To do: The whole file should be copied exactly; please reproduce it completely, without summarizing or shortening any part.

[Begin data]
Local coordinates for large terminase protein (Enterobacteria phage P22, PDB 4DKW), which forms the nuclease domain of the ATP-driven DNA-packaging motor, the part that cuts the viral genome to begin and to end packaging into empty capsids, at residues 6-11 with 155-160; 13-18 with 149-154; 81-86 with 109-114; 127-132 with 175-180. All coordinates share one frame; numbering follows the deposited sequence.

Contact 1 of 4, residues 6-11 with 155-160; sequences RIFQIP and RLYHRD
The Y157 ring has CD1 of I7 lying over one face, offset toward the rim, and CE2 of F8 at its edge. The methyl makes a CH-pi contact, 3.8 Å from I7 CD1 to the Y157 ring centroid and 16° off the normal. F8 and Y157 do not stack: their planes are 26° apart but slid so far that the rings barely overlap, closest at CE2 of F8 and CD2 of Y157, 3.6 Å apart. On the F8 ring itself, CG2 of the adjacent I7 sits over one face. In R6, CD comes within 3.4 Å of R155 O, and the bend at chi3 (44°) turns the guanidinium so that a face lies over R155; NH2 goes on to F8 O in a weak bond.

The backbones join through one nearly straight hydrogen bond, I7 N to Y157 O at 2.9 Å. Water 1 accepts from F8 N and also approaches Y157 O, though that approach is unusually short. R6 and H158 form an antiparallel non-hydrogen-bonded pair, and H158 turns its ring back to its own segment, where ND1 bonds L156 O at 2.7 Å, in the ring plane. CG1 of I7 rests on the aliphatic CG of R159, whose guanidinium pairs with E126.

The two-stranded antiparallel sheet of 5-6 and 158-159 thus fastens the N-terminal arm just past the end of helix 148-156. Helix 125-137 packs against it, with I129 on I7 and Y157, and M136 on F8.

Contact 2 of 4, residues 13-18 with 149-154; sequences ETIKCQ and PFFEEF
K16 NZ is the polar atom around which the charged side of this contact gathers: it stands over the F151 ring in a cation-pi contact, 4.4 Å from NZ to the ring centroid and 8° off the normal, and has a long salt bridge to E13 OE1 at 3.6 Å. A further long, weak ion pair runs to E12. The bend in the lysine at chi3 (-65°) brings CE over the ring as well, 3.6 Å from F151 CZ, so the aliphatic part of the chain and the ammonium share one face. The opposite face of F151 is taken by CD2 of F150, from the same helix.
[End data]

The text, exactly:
Local coordinates for large terminase protein (Enterobacteria phage P22, PDB 4DKW), which forms the nuclease domain of the ATP-driven DNA-packaging motor, the part that cuts the viral genome to begin and to end packaging into empty capsids, at residues 6-11 with 155-160; 13-18 with 149-154; 81-86 with 109-114; 127-132 with 175-180. All coordinates share one frame; numbering follows the deposited sequence.

Contact 1 of 4, residues 6-11 with 155-160; sequences RIFQIP and RLYHRD
The Y157 ring has CD1 of I7 lying over one face, offset toward the rim, and CE2 of F8 at its edge. The methyl makes a CH-pi contact, 3.8 Å from I7 CD1 to the Y157 ring centroid and 16° off the normal. F8 and Y157 do not stack: their planes are 26° apart but slid so far that the rings barely overlap, closest at CE2 of F8 and CD2 of Y157, 3.6 Å apart. On the F8 ring itself, CG2 of the adjacent I7 sits over one face. In R6, CD comes within 3.4 Å of R155 O, and the bend at chi3 (44°) turns the guanidinium so that a face lies over R155; NH2 goes on to F8 O in a weak bond.

The backbones join through one nearly straight hydrogen bond, I7 N to Y157 O at 2.9 Å. Water 1 accepts from F8 N and also approaches Y157 O, though that approach is unusually short. R6 and H158 form an antiparallel non-hydrogen-bonded pair, and H158 turns its ring back to its own segment, where ND1 bonds L156 O at 2.7 Å, in the ring plane. CG1 of I7 rests on the aliphatic CG of R159, whose guanidinium pairs with E126.

The two-stranded antiparallel sheet of 5-6 and 158-159 thus fastens the N-terminal arm just past the end of helix 148-156. Helix 125-137 packs against it, with I129 on I7 and Y157, and M136 on F8.

Contact 2 of 4, residues 13-18 with 149-154; sequences ETIKCQ and PFFEEF
K16 NZ is the polar atom around which the charged side of this contact gathers: it stands over the F151 ring in a cation-pi contact, 4.4 Å from NZ to the ring centroid and 8° off the normal, and has a long salt bridge to E13 OE1 at 3.6 Å. A further long, weak ion pair runs to E12. The bend in the lysine at chi3 (-65°) brings CE over the ring as well, 3.6 Å from F151 CZ, so the aliphatic part of the chain and the ammonium share one face. The opposite face of F151 is taken by CD2 of F150, from the same helix.